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(Credit: David Byrne Facebook)

Music

Watch David Byrne and Paul Simon sing 'You Can Call Me Al'

@TylerGolsen

Sometimes the musical stars align to create something so perfect and so obvious that you can’t believe it had never happened before. The idea that Paul Simon, with his penchant for rubbery guitar lines and world music influences, and David Byrne, with his elastic funk lines and love of offbeat rhythms, had never sung together before 2008 is mind-blowing.

But it’s true: it took all the way until the late 2000s for Byrne and Simon to get together for the world’s most natural duet. When it did eventually happen, it was only natural for it to happen at both Byrne’s and Simon’s home city of New York, where Byrne hopped on stage during Simon’s residency at the Brooklyn Academy of Music. Naturally, Byrne gravitated towards the slinky silliness of the Graceland hit ‘You Can Call Me Al’.

If there’s one song that overlaps the most between Simon’s South African-citing solo music and Byrne’s early-1980s worldbeat fascination in Talking Heads, it would be ‘You Can Call Me Al’. Byrne seems like a prime candidate to shout out the half-coherent and half-nonsense narrative of the song, and the bouncing beats seem like they could have come right off of side two of Little Creatures.

Byrne didn’t seem to quite get his fill of the jaunty pop-rock tune back 2008, because three years later, he was back on stage with Simon and his band to break out another rendition of the track. There’s something about the pure amount of delight and sheer level of gusto that Byrne brings to his performance that is infectious – Simon’s next to him, but he cedes the spotlight, understanding that Byrne is on a roll and that he should just allow the former Talking Heads frontman to let loose.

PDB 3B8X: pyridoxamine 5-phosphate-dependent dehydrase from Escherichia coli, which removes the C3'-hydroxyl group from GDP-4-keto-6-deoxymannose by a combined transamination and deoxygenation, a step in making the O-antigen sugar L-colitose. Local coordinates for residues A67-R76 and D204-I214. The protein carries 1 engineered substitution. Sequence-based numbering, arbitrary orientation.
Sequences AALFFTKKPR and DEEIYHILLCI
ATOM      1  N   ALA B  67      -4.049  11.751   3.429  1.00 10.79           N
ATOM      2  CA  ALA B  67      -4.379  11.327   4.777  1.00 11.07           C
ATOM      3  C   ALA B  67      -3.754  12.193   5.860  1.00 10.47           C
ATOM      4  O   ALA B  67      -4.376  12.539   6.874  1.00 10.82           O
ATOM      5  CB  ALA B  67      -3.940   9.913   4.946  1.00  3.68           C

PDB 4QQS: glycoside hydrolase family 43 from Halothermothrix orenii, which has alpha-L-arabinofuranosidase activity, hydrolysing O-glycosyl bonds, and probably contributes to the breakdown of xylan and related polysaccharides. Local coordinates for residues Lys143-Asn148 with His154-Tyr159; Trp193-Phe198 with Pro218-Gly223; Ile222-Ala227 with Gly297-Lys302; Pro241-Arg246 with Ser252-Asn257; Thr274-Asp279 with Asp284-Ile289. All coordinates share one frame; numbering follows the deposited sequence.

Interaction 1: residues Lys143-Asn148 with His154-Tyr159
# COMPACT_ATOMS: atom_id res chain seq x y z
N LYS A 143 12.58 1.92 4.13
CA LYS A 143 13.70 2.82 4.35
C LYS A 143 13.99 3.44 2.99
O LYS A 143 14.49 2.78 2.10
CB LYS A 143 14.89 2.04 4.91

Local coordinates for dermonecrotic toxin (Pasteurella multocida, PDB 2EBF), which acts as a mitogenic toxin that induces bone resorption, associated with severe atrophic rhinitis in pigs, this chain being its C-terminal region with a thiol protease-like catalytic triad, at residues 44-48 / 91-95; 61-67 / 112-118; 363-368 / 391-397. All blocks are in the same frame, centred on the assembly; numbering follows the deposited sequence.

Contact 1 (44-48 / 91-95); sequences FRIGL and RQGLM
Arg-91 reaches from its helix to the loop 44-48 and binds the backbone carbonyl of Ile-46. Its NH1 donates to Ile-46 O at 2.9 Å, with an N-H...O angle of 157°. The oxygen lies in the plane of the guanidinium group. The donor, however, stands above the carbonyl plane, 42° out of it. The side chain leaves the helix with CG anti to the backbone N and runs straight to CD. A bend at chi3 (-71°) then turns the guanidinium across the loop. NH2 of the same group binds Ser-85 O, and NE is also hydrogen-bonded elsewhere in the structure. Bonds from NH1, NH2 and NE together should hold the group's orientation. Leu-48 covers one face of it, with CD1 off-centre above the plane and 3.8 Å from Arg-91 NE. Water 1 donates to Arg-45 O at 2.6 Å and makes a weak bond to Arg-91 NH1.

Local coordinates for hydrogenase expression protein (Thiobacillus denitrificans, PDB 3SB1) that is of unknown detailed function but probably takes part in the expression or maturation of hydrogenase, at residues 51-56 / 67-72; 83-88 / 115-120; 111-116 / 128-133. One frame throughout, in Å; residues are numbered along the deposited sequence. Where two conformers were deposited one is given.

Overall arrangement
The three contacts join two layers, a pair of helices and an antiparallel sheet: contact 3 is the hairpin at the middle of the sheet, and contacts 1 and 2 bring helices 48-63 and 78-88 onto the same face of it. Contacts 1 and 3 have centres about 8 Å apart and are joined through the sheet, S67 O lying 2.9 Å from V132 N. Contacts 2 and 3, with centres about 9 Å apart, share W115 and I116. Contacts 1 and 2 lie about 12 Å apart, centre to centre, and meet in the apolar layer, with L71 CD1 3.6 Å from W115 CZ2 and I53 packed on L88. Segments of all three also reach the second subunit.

Not even a slight fall on the drum rise while dancing after the second chorus can slow Byrne down. Instead, he leaps back up with a smile that’s half-enthusiasm and half-embarrassment. Luckily, he’s none the worse for wear as Byrne jumps right back into the song’s rhythm, hitting the song’s third verse a little more power than he had the first two times around. The crowd gives him a loud cheer as Byrne rises back to his feet and keeps going.

Appropriately enough, Simon returns the favour of Byrne’s guest spot by taking on Talking Heads’ ‘Road to Nowhere’ as well. Even though Byrne does the first verse solo, you can see Simon mouthing all the words along with Byrne. It’s a sweet indication that Simon is just a big a fan of Byrne, even if Simon happens to be almost an entire generation older.

Check out ‘You Can Call Me Al’ and ‘Road to Nowhere’ down below.